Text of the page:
- Simply allow the photo to remain with no action being taken.
- Send a takedown notice to the publisher to remove the photo.
- Ask the publisher to give you proper credit for your work and allow them to continue using your photo.
- Require the publisher to pay you a license fee for the photo they’re using.
Just imagine these words for a second: Someone has stolen your photo.
Now imagine these words: Someone has stolen your car.
If someone stole your car, you’d be outraged, right? You’d also take proper recourse and do something about it.
But in today’s world in which photos are used without the photographer’s permission on a daily basis - thousands and thousands of times a day, in fact - a stolen photo sometimes goes overlooked.
It’s not that people appreciate having their photos stolen; it’s just that many people go on without ever knowing that their photos are being stolen and used without their authorization.
You’ve worked hard to hone your craft to make great photos, so what can you do to prevent hearing those words that your images have been ripped off?
Let’s explore a few options.
Add a Watermark
For years, watermarking images has been the go-to anti-theft solution for photographers, the idea being that if there’s a watermark, people won’t steal the photos.
In some cases, this is true, but that usually requires a copious amount of watermarking all over the image. But doing that interferes with the ability of viewers to interact with the shot.
Another watermarking method is to emblazon your name or logo smack in the middle of the image. Again, this can help deter theft, but diminishes the visual appeal of the image for people that are honestly trying to enjoy your work.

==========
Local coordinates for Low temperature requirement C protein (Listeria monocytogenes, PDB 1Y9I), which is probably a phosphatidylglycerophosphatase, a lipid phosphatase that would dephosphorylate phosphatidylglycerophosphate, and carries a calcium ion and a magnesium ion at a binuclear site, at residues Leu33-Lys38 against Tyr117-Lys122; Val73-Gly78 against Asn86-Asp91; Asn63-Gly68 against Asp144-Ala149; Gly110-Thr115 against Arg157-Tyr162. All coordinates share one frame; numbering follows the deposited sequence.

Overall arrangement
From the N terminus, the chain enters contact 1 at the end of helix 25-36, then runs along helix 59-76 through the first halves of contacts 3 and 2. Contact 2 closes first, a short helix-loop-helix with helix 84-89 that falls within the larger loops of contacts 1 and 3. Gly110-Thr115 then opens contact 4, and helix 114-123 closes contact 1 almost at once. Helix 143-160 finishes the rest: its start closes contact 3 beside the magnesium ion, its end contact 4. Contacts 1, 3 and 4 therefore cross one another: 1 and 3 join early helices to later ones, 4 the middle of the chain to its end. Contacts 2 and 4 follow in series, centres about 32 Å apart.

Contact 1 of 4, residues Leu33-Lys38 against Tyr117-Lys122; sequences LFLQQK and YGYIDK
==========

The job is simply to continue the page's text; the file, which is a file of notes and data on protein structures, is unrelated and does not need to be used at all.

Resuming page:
A less intrusive method is to add the watermark to the edge of the shot or in a corner. And while that’s much easier on the eyes, it’s also easy for would-be thieves to simply crop out of the image.
Pro: Large watermarks make it useless for people to steal the image.
Con: Large watermarks are unsightly and small watermarks can be easily removed.
Upload Only Compressed Images
Many photographers simply never upload large images to the internet, and instead upload small images or thumbnails because the thinking is that thieves don’t care as much about small photos.
While that might be true, uploading a small image, say 600x400px might still be something someone wants to use for their social media account, and thus can still easily be stolen.
Instead, you can upload compressed images.
By compressing the image and reducing the image resolution, you can still show the skills you have as a photographer, but do so in a form that would-be thieves are sure to reject. After all, if they try to use your compressed image, they’ll find that it’s pixelated and blurry, and won’t use it.
So really, this is about practicing some common sense and not serving up your high-resolution shots for people to take as they please.
Before uploading an image to the internet, simply reduce the quality setting in Photoshop or your program of choice. Choose something in the “low” quality range, say 20-30, and then cut the image resolution down to no more than 72 pixels/inch.